How effective is surgical treatment for ductal carcinoma in situ (DCIS) at preventing an invasive recurrence of breast cancer? Treatment is intended to significantly lessen the lifetime risk of breast cancer and breast cancer-related mortality, but are patients diagnosed with DCIS still at risk for experiencing poor outcomes?

A recent study in JAMA Network Open examined a number of patients diagnosed with DCIS who underwent surgical treatment with the intent of comparing their risk of breast cancer and related mortality with those without a similar diagnosis. What the researchers found was that the risk of breast cancer mortality in the 20 years after a DCIS diagnosis could be greater than anticipated compared with the risk in those without one.

The researchers pulled data from the Surveillance, Epidemiology and End Results (SEER) registries database. Using this publicly available information (a database in which participants were deidentified), the researchers examined information from 144,524 women with DCIS from 1995 to 2014. Patients with a diagnosis of carcinoma in situ without evidence of an invasive component were included in the study; exclusion criteria included microinvasion, lobular carcinoma in situ, nonepithelial histological presentations, Paget disease of the nipple, or diffuse DCIS. All of these women underwent surgical treatment for DCIS, and 68,118 also received radiotherapy. The women were followed until December 31, 2016, unless they died (either of breast cancer or an unrelated cause), were lost to follow-up, or 20 years had passed since the initial diagnosis of DCIS.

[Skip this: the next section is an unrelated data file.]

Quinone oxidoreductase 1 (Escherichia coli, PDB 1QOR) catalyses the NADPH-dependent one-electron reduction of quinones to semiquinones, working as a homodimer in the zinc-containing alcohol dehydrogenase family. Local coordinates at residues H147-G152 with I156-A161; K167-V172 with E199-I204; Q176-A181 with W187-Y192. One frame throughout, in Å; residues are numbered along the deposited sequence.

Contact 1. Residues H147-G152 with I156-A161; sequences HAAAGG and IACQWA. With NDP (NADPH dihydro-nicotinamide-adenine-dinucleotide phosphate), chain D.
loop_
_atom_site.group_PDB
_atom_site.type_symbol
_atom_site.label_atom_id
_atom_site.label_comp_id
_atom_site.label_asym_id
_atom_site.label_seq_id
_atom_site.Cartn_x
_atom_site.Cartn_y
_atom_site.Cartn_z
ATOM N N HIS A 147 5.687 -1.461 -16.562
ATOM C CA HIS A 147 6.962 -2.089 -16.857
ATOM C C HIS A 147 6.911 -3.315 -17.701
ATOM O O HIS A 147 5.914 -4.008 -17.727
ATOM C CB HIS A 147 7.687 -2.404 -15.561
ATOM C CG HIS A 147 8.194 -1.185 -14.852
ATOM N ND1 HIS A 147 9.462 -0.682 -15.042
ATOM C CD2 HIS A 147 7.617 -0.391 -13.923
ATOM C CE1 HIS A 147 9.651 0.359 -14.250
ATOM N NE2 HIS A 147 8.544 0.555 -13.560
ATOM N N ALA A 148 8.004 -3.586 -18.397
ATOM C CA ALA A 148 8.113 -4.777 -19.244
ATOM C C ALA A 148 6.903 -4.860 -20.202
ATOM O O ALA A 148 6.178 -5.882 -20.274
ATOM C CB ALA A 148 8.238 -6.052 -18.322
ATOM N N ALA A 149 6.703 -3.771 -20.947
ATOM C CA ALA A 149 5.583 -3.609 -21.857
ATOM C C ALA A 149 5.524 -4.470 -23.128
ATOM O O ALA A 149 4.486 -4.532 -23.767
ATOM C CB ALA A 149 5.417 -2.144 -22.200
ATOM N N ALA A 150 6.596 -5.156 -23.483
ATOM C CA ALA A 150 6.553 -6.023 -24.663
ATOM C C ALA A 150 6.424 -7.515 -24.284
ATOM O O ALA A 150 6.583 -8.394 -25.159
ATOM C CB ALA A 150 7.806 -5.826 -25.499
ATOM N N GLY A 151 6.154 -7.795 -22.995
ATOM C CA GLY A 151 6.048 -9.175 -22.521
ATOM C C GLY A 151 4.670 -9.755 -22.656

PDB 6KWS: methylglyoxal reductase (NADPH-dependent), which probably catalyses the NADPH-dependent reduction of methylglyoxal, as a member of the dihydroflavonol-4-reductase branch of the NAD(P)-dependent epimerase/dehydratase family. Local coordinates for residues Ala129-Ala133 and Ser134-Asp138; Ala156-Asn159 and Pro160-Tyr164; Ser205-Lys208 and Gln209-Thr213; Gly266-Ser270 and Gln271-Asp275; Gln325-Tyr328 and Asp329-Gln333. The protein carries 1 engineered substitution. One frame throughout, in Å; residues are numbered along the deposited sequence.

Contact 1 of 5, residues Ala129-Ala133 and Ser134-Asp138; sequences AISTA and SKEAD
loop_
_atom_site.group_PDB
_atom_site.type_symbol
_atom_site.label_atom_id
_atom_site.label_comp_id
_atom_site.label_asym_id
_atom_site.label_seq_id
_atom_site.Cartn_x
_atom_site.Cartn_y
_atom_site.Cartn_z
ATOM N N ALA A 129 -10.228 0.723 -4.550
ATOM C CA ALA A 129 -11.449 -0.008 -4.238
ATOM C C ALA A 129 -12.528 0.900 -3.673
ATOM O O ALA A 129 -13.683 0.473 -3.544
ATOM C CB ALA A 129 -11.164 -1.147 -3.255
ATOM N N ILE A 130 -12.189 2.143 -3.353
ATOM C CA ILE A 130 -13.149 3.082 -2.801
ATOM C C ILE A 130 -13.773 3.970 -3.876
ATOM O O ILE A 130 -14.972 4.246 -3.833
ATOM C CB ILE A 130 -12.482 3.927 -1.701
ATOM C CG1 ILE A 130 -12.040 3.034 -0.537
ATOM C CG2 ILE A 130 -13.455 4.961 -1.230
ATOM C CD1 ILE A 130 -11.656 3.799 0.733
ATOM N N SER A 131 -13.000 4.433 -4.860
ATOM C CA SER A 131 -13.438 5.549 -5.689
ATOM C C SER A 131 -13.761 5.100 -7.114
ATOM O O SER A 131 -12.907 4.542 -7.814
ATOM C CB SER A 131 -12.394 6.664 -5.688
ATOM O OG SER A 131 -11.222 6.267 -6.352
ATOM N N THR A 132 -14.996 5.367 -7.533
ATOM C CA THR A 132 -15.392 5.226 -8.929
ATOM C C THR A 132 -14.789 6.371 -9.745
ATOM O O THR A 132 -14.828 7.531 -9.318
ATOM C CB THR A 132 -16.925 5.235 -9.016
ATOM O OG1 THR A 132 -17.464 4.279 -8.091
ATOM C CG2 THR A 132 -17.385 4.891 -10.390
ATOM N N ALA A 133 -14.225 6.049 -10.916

The researchers used breast cancer incidence rates specific to the ages and years of the study to calculate an estimated  458.6 breast cancer deaths from the 144,524 patients. However, they observed 1540 breast cancer deaths in this cohort, which was more than 3 times the expected likelihood.


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This ratio was similar when broken down across different eras. From 1995 to 1999, the data showed 426 observed deaths vs 129.5 expected deaths, while from 2005 to 2009 it showed 343 observed deaths vs 104 expected deaths. These are observed-to-expected ratios of approximately 3.29 and 3.3, respectively.

Age and race were also factors where observed deaths were significantly higher than expected ones. Among women who received a DCIS diagnosis at an age younger than 49, the researchers observed 92 deaths, which was nearly 12 times more than the 8.2 expected breast cancer deaths. Of the women observed, 15,415 were Black. This demographic had 319 observed deaths compared with 42.2 expected, which was more than 7.5 times greater. When focused on Black women younger than 40 (692), the number of observed breast cancer deaths was more than 22 times greater than expected.

The researchers observed 238 breast cancer deaths from the 17,313 women who underwent unilateral mastectomy for DCIS compared with 57.8 breast cancer deaths expected deaths. Of the 63,827 women who underwent lumpectomy plus additional radiotherapy, 496 deaths were observed compared with an expected 176.7.

The researchers acknowledge limitations of the study and note that the 3% lifetime risk of breast cancer death following DCIS is not enough to recommend chemotherapy. However, there is value to knowing that women may be at greater risk for breast cancer mortality after surgical treatment for DCIS than was initially anticipated, as well as knowing that race may place women at an even greater risk.

Reference

Giannakeas V, Sopik V, Narod SA. Association of a diagnosis of ductal carcinoma In situ with death from breast cancer. JAMA Netw Open. 2020;3(9):e2017124. doi:10.1001/jamanetworkopen.2020.17124